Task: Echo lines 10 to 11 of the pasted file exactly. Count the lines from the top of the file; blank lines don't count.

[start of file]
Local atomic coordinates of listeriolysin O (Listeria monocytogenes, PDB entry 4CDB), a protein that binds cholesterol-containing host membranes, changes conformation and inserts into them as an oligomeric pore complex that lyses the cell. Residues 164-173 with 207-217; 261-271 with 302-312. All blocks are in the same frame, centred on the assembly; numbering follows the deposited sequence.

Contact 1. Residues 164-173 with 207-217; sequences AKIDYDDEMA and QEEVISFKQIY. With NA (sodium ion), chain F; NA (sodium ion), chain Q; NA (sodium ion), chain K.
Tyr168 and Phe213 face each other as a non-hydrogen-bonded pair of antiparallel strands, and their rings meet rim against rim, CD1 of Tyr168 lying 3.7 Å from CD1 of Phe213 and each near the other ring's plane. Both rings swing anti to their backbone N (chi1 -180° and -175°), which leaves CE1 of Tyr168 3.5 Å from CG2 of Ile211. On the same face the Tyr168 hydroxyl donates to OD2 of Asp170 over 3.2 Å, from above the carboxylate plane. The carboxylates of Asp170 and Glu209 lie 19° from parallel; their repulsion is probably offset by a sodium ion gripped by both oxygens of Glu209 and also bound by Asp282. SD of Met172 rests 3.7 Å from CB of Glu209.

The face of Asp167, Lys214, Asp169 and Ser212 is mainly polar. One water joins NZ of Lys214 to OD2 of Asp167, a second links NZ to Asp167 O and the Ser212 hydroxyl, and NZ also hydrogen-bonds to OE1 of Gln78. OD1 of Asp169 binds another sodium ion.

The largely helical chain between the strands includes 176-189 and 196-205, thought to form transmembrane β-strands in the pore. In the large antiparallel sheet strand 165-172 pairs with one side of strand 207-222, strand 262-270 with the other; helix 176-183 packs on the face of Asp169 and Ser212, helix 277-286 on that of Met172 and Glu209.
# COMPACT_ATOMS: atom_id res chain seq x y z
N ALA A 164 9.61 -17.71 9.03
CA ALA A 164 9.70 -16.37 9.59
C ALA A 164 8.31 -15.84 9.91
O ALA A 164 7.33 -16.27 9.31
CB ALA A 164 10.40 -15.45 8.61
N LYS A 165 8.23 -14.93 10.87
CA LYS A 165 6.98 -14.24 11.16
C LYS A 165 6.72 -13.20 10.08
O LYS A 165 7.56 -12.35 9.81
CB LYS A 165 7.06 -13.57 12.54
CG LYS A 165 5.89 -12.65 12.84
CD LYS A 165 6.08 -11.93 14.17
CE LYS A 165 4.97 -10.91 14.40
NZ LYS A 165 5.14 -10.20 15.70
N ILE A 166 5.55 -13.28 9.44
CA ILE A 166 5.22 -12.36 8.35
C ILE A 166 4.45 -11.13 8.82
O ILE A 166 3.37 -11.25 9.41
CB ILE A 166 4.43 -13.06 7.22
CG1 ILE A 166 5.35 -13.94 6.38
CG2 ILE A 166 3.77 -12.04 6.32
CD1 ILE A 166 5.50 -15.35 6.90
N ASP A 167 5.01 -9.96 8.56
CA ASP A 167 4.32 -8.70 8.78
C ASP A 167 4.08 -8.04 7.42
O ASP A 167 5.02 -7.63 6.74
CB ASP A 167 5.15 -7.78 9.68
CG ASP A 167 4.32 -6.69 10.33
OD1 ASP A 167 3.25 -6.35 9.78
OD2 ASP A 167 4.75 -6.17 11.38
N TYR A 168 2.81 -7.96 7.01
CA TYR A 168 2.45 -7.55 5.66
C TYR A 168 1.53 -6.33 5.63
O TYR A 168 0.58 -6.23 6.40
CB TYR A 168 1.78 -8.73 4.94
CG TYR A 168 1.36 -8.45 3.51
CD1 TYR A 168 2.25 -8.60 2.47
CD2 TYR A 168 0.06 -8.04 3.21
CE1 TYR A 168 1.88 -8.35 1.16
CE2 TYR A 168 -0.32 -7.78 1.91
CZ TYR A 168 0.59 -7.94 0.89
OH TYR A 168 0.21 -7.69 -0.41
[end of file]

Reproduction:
O ALA A 164 7.33 -16.27 9.31
CB ALA A 164 10.40 -15.45 8.61